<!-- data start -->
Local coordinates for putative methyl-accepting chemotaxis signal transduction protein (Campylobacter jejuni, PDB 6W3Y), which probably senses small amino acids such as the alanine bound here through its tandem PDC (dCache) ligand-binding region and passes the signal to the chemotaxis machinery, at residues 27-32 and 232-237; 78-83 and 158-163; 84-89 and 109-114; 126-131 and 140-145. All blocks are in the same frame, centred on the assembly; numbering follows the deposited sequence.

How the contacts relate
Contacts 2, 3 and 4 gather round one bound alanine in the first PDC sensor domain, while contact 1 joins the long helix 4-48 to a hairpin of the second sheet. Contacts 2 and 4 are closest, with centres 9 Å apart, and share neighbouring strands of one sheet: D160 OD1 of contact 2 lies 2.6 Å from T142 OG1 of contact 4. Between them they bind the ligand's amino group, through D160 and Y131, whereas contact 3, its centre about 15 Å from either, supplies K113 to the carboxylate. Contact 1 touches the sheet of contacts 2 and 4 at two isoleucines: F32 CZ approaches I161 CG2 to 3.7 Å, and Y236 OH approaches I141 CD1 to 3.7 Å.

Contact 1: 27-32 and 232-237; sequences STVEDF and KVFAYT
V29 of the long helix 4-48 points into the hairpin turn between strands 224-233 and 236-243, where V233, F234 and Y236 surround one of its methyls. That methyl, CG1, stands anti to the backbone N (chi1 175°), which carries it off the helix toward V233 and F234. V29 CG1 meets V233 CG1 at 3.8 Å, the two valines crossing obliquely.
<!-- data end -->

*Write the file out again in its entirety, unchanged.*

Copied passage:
Local coordinates for putative methyl-accepting chemotaxis signal transduction protein (Campylobacter jejuni, PDB 6W3Y), which probably senses small amino acids such as the alanine bound here through its tandem PDC (dCache) ligand-binding region and passes the signal to the chemotaxis machinery, at residues 27-32 and 232-237; 78-83 and 158-163; 84-89 and 109-114; 126-131 and 140-145. All blocks are in the same frame, centred on the assembly; numbering follows the deposited sequence.

How the contacts relate
Contacts 2, 3 and 4 gather round one bound alanine in the first PDC sensor domain, while contact 1 joins the long helix 4-48 to a hairpin of the second sheet. Contacts 2 and 4 are closest, with centres 9 Å apart, and share neighbouring strands of one sheet: D160 OD1 of contact 2 lies 2.6 Å from T142 OG1 of contact 4. Between them they bind the ligand's amino group, through D160 and Y131, whereas contact 3, its centre about 15 Å from either, supplies K113 to the carboxylate. Contact 1 touches the sheet of contacts 2 and 4 at two isoleucines: F32 CZ approaches I161 CG2 to 3.7 Å, and Y236 OH approaches I141 CD1 to 3.7 Å.

Contact 1: 27-32 and 232-237; sequences STVEDF and KVFAYT
V29 of the long helix 4-48 points into the hairpin turn between strands 224-233 and 236-243, where V233, F234 and Y236 surround one of its methyls. That methyl, CG1, stands anti to the backbone N (chi1 175°), which carries it off the helix toward V233 and F234. V29 CG1 meets V233 CG1 at 3.8 Å, the two valines crossing obliquely.